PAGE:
Uniforms For Afghanistan Women’s Soccer Team Now Include An Integrated Hijab

CREDIT: Jan M. Olsen, AP

Afghani national soccer team player Shabnam Mabarz, right, wearing the new head-to-toe outfit with an integrated hijab, stands next to Khalida Popal, the former Afghanistan national women's team captain, in Copenhagen on Tuesday, March 8, 2016.

Thanks to the Danish sportswear brand Hummel, Afghanistan’s women’s soccer team is the first national team ever to have a hijab built into its official uniform.

“Our core value,” Hummel owner Christian Stadil told the Associated Press, “is to change the world through sports.”

Stadil said the company’s focus was to make something “cool and fashionable” that was more soccer-friendly than everyday hijabs, which would often fall into the player’s eyes during matches.

The resulting “sports hijab” makes it easier for women to be athletes and practice their faith at the same time. It is attached to a long-sleeve shirt worn underneath the jerseys. Leggings are included in the uniform, but both the leggings and the undershirt with the attached hijab are optional.

“The uniform launched on International Women’s Day for women’s empowerment,” Khalida Popal, the former captain of the team, told People Magazine. “And the uniform means a lot for the national team of Afghanistan — especially for the women — because they fought to wear it and it says, ‘I am a woman and I’m able to play under the flag of my country.'”

Popal is an outspoken advocate for women’s rights, and was one of the founding members of Afghanistan’s first women’s national soccer team in 2007. But in 2011, the death threats and backlash to her advocacy were so intense that she had to flee her hometown of Kabul for an asylum camp in Denmark.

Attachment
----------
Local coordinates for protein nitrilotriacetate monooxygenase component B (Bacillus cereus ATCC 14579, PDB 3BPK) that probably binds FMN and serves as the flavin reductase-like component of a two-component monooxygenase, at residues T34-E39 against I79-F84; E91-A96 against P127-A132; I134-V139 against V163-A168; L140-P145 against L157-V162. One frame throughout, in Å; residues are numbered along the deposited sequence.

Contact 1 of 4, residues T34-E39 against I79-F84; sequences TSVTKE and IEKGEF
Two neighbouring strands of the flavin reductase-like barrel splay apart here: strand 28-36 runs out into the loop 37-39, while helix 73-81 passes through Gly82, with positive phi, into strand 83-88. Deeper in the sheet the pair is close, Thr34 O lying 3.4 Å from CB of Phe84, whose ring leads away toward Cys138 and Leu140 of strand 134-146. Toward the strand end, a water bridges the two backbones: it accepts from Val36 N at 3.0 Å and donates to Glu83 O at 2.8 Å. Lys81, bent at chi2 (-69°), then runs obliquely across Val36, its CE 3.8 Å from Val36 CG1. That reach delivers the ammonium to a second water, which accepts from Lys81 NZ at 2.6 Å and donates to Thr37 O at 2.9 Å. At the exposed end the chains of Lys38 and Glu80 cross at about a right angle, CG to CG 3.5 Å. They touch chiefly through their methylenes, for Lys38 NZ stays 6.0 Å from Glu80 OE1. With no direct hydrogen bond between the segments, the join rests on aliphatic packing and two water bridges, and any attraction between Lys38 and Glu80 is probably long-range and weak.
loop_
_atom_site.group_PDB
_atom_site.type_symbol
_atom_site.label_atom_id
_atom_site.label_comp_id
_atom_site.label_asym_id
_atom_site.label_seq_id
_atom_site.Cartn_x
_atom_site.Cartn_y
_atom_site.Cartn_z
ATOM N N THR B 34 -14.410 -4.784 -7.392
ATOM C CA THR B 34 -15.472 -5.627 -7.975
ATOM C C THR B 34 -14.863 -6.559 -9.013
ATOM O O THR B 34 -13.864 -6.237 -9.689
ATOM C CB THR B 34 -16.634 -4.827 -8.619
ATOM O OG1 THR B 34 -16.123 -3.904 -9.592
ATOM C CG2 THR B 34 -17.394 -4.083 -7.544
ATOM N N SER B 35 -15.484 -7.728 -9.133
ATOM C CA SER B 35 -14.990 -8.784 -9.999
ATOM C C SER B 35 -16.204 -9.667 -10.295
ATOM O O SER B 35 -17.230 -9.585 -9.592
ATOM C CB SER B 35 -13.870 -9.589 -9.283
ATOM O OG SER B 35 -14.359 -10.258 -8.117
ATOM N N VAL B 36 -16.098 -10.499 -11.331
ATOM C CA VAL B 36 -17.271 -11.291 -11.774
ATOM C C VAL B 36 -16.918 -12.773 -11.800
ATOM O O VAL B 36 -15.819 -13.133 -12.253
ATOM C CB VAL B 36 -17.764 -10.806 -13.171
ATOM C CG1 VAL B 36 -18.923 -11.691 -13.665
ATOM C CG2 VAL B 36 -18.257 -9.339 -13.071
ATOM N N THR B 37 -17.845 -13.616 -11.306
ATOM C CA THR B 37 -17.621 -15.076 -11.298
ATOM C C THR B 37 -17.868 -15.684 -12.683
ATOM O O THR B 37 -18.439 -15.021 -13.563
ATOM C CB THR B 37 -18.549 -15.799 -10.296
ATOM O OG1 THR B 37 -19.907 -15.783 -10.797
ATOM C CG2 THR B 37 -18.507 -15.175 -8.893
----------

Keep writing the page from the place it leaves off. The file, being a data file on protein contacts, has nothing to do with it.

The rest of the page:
“Football was not easy for us to play, especially in a male-dominated country,” Popal told the Associated Press. “It was not acceptable for women to play. Football is a man’s game.”

Popal worked with Hummel to help create the Afghan national team’s uniform. She wanted it to reflect both the strength of the Afghan character, and the country’s traditions and heritage. “I think this shirt has achieved both,” she said.

The sport of soccer has not always been welcoming to Muslim women who wear a hijab. The sport’s governing body, FIFA, only officially allowed hijabs to be worn during matches in 2014. So having hijabs incorporated into a team’s official uniform is a significant step.

“We don’t sponsor the biggest teams in the world, but we make partnerships with teams and clubs with a story to tell, like Afghanistan,” Stadil said on Hummel’s website. “We try to meet the Afghan people where they are, and right now that is by helping the women play football with or without a hijab.”